After exploring the delights of Malacca, we were on our way to Kuala Lumpur to explore our last big city for a while. If I’m being honest, I didn’t really know a lot about Kuala Lumpur before we went, other then it was pretty close to Singapore, and that I wasn’t terribly excited by it. After spending 2 days there, it hasn’t really changed my opinion f it at all, although Rich did quite enjoy it.
Malacca to KL is only about 2 1/2 hours by bus, and after finding the bus from Singapore to Malacca really easily and comfortable, we decided to head straight to the bus station and just book the first bus available. Unfortunately, the ticketing services are not centralized and as soon as you walk in you have hawkers from every bus company trying to get you to come to their stall and buy a ticket. We weren’t sure what bus to go with, so we decided to head towards the one with the biggest queue (thinking the more popular it is, maybe the better it is?). After standing there for 10 minutes without moving, we said to hell with it and shuffled one stall to the right where there was only one person waiting. We manage to get a ticket for the next bus, which was leaving in 20 minutes, and it was only 12.5 ringgits (about $4 AUD) each. It wasn’t a bad choice necessarily (as we don’t know what that first bus was going to be like), but it wasn’t a great choice. Honestly, the bus itself was fine – it was clean, it was clearly running well – however, the seats were so close together that we had less room for our legs then we normally do in airplanes, which made 2 1/2 hour seem VERY long. If I was even 5 inches shorter, it would have been fine, but alas I am not. Lesson learnt though – always book buses that are only 3 seats across (usually 1 seat, aisle, 2 seats), or ones that are ‘VIP’ buses, which also tend to have less seats and therefore more room. Long leg problems, am I right?
However squished we were, we did make it to KL, and rather than fighting public transit with our bags we ordered a grab and headed straight to our guest house, Amethyst Love. Great place, although slightly more expensive than others around, and it was just a 30 second walk from the night food markets, which is always a bonus. We arrived in the afternoon and after checking in decided to go for a bit of a wander before getting dinner at the night market.
We were only about a 25 minute walk from the Petronas Towers (one of the main attractions of KL), and by detouring slightly we could walk there through the KL Eco Forest Park. The Eco Forest is one of the only city rain forests in SE Asia, and it’s a little piece of tranquility in an otherwise busy city. The forest itself is situated on a hill, with busy roads and high rise buildings on every side of it, and has a number of different paths to walk. One of the main attractions is the canopy walk, which is – you guessed it – raised platforms in the canopy with bridges connecting them for people to walk on. This is the path we took, as it leads to the top of the hill, and you get a great view of the KL communications tower once there.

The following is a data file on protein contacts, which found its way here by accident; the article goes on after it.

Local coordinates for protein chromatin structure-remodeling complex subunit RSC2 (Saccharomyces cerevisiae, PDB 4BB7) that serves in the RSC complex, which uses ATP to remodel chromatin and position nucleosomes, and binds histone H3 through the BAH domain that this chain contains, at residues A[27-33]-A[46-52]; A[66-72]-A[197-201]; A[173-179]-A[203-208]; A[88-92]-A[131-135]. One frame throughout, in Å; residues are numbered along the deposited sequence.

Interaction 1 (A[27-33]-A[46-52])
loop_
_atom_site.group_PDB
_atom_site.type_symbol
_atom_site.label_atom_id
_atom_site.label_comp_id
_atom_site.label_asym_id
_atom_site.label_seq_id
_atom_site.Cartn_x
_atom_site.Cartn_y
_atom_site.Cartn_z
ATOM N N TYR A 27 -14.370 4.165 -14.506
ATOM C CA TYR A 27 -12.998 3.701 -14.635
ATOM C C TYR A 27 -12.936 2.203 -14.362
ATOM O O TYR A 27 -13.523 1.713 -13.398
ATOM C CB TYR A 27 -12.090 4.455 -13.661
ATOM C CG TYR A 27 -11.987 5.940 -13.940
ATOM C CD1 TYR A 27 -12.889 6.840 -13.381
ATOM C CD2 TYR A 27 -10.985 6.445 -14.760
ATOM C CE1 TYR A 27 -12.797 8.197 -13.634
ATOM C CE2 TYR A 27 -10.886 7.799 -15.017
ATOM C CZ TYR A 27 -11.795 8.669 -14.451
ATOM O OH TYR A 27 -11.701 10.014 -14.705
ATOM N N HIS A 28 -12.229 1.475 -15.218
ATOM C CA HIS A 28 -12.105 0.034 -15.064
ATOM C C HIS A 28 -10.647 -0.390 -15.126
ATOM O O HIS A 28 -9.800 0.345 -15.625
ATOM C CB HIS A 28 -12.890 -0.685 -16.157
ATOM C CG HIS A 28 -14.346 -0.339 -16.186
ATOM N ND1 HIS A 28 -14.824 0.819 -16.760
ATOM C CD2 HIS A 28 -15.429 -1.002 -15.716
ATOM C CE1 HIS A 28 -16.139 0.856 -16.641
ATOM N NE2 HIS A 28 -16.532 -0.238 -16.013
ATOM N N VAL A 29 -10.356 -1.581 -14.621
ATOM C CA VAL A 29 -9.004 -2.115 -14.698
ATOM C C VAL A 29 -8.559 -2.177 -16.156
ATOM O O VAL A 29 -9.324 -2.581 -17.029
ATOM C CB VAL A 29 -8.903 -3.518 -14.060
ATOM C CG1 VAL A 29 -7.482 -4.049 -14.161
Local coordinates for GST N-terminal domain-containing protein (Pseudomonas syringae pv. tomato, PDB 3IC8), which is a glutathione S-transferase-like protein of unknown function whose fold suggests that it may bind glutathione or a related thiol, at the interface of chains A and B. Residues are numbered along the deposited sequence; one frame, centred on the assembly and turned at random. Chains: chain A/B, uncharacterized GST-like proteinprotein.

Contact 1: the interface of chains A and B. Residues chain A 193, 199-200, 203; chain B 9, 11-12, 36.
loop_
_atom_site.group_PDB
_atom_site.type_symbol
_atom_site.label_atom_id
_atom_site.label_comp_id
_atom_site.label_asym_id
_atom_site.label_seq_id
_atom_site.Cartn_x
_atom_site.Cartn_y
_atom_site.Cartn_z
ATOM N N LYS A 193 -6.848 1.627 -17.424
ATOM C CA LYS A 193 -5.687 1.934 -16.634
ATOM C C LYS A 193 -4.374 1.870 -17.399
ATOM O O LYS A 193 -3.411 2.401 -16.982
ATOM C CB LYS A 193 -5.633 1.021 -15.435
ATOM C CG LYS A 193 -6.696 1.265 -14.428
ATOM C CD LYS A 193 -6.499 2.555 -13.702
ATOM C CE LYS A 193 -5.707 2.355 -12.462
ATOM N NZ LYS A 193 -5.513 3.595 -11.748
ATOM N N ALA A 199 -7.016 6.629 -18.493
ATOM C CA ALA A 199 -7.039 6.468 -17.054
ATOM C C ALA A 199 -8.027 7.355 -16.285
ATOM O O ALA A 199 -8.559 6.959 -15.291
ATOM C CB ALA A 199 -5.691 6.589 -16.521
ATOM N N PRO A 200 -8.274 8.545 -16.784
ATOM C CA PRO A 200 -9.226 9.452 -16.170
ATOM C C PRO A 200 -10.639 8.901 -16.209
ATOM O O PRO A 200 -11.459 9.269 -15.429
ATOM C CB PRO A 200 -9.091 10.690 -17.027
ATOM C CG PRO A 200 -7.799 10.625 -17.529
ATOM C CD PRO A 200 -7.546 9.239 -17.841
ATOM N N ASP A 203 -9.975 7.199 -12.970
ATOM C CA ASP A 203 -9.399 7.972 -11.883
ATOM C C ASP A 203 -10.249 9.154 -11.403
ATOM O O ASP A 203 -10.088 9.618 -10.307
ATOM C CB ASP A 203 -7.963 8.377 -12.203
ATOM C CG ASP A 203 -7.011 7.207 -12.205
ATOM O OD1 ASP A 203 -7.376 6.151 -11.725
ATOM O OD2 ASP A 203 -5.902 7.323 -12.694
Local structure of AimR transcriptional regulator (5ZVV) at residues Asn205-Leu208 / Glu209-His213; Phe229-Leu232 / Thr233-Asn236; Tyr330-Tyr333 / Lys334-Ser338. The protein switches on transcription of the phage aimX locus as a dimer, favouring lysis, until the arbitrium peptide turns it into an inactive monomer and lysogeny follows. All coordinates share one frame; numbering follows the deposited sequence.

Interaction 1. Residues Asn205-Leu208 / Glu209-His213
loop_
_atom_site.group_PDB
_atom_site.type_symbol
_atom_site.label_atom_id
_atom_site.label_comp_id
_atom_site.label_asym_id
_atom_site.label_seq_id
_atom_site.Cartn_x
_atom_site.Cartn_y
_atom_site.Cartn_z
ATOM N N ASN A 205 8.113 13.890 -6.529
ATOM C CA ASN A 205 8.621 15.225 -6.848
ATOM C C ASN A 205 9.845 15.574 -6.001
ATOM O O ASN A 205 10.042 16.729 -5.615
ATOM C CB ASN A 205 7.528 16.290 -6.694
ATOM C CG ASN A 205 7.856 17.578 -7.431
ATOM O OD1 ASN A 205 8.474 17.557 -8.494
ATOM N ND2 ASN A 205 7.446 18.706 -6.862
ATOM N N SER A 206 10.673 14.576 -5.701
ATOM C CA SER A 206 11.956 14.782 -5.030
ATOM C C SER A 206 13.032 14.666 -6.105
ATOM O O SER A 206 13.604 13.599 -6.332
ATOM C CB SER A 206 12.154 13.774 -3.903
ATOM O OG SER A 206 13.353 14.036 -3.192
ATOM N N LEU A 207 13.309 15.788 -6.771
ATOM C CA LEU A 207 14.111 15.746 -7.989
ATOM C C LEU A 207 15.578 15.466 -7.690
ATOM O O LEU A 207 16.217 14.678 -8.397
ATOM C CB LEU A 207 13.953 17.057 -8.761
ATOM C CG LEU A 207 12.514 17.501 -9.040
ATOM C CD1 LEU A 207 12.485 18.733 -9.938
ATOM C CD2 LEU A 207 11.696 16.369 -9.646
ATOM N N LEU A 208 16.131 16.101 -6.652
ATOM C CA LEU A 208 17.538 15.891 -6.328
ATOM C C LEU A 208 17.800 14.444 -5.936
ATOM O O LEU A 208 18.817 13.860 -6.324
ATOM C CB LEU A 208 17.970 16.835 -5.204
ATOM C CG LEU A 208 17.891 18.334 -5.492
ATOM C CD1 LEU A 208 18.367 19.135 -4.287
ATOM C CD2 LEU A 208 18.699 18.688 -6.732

The tower itself is 421 m tall and is the 7th tallest (what a claim!) telecommunications towers in the world. There is an observation deck at the top you can pay to get up to, as well as a glass floored box you can stand in to see just how high up you are. Fun fact – the KL Tower is known as the World Base Jump Centre, and it holds a massive event every year for this, so if you fancy flinging yourself off a building, KL is the place! We didn’t go up the tower, but it was cool enough seeing it from the outside.
From there we did walk over to the Petronas Towers, which were the tallest buildings in the world until 2004 (thanks Dubai). They are, however, still the tallest twin towers, at 451.9 m high. They do look pretty impressive form the ground, and although both towers are taken up by company offices, you can go to the sky bridge, which is on the 41st and 42nd floors and connect them both. Again, we didn’t go up at all, but it was pretty cool seeing them from the bottom, and the mall there was all decked out in Christmas finery which is always nice. Of course, our day ended with us at the food market, eating way too much food but it was delicious and I have no regrets.
On our second day we got up and made our way out of the city to see the Batu Caves. The Batu caves are 3 major caves set in a limestone hill with a number of smaller caves off of them, and has a 100 year old Hindu temple in the main cave. Honestly, the pictures don’t do it justice, as even with a ton of people there, it was stunning. You can walk up the multi coloured steps for free; however, as it is a temple, you must be dressed appropriately (they do have sarongs for rent once there). At the bottom of the steps Rich got asked by one of the men working there to take up a box of water with him, which he cheerfully agreed to (although slightly regretted it later as there are a lot of steps). The inside of the temple was beautiful as well, and a lot bigger then expected. After wandering around for a while we made our way back down the steps and towards the train to head back into the city.
During the afternoon we wandered around the central part of the city which has the majority of attractions and historic buildings. Although a lot of the old buildings are beautiful, I found KL on the whole a bit boring. After wandering the markets and the Heritage Trail, we’d had enough and headed back to our end of town to our accommodation and food. Once again we ended up at the food market and were almost rolling back to our beds after we were finished!
The next morning we got up and, deciding there wasn’t really anything else in KL that we wanted to do, headed back to the bus station to head north to Penang. This time; however, we did book a VIP bus as it was jut over 4 hours, and with our own TV screens and a reclining chair with foot rest, it was a much better drive!